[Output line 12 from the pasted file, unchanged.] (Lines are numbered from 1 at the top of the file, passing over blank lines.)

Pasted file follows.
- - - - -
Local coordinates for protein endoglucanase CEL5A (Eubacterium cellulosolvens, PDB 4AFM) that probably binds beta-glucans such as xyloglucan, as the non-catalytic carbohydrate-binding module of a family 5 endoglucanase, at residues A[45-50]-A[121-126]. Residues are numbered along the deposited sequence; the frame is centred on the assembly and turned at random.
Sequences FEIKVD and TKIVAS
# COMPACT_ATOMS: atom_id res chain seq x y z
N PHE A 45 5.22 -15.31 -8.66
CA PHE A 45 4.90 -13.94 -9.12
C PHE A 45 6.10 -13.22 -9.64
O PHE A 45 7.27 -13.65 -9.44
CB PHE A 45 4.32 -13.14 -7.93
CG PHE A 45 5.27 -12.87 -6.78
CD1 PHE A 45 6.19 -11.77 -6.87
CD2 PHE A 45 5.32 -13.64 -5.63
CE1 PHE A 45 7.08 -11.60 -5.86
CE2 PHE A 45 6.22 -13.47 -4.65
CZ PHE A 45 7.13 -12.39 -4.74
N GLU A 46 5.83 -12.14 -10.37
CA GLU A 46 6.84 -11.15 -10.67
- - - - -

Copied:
CE1 PHE A 45 7.08 -11.60 -5.86